Back to All

Words by Eirlys Passey, Head of Project and Implementation, Network Services and EMI

“On 30 April, I took part on the Project Management Day of Service (PMDoS)® organised by Wellingtone and held at the Microsoft Reactor London.

PMDoS® started in 2014 thanks to an organisation called PM4Change. The first event was held in the Washington DC area by a group of 40 project managers interested in civic engagement while furthering the Project Management profession. Driven by an all-volunteer PMO, this event has since been replicated in several US cities and London and is dedicated to offering pro-bono consulting services to registered charities. The objective is that the charities take back something tangible that they can implement or work with to move their organisation forward.

I worked with the JAGS Foundation. JAGS is a Croydon-based organisation which seeks to reduce and eliminate violent crime among south London’s youngsters. Tracey Ford, the founder and director of JAGS Foundation, is a truly inspirational woman. The charity was set up in 2010 and is named after Tracey’s son, James Andre Godfrey Smartt-Ford, who, at the age of 17, was shot and killed while at his friend’s ice-skating party. No one has ever been arrested for his murder. Tracey decided she needed to do something to stop the culture of youth violence by speaking out on the issue.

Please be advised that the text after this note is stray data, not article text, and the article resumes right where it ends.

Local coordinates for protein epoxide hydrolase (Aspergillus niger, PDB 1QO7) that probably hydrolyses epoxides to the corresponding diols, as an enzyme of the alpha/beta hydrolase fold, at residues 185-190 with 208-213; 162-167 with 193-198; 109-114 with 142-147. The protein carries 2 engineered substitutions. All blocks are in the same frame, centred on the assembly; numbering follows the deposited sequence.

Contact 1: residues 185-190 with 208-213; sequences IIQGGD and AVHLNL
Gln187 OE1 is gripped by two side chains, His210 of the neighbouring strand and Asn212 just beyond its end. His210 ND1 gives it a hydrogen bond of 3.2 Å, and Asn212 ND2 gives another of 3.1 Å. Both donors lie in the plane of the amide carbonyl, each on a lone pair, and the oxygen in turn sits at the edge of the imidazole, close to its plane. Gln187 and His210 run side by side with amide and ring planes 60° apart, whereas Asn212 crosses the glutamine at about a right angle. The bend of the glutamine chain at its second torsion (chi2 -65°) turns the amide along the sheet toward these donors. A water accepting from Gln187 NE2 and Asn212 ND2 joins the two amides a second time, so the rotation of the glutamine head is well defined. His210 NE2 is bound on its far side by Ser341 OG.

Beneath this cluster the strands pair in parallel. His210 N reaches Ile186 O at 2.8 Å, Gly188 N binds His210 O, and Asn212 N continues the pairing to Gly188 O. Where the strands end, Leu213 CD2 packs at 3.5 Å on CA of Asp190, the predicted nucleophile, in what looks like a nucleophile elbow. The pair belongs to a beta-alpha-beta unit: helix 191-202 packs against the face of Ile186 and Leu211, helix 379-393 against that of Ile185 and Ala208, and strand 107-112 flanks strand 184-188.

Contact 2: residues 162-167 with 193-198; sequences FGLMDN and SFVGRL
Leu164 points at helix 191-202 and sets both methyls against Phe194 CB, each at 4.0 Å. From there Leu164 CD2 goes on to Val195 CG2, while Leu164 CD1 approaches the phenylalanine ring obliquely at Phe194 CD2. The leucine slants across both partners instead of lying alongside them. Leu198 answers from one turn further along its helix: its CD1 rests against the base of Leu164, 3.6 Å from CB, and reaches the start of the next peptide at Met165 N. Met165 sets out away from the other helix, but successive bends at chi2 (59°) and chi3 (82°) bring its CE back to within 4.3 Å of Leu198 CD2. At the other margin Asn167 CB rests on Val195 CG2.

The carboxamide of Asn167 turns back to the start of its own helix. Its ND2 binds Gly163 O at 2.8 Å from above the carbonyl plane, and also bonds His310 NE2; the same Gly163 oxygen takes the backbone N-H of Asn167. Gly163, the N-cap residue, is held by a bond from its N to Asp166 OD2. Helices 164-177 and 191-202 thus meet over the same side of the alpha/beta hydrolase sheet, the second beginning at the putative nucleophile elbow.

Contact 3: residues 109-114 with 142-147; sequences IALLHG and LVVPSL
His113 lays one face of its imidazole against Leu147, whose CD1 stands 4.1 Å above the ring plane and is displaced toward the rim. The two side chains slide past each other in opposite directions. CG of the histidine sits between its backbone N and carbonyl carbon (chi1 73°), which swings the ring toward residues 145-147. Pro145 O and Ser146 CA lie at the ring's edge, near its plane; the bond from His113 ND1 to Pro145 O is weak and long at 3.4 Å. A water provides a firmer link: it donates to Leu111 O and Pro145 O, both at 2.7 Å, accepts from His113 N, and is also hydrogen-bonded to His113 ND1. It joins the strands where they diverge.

JAGS provides vital bereavement support to families and friends affected by youth murder and has delivered youth awareness programmes in partnership with a number of schools and organisations, including local community organisations to raise awareness of the devastation and consequences caused by youth on youth violence. In addition, JAGS has set up a young women and girls programme designed to lead change through creative arts and social action projects.

Though the time went far too quickly, Tracey and I covered as many of Tracey’s topics as possible and I finished the day really happy to have met Tracey and hopefully having helped such an essential charity.

JAGS relies on volunteers and donations to help them survive. If anyone is interested in finding out more about JAGS or understanding how they can help, please visit their website: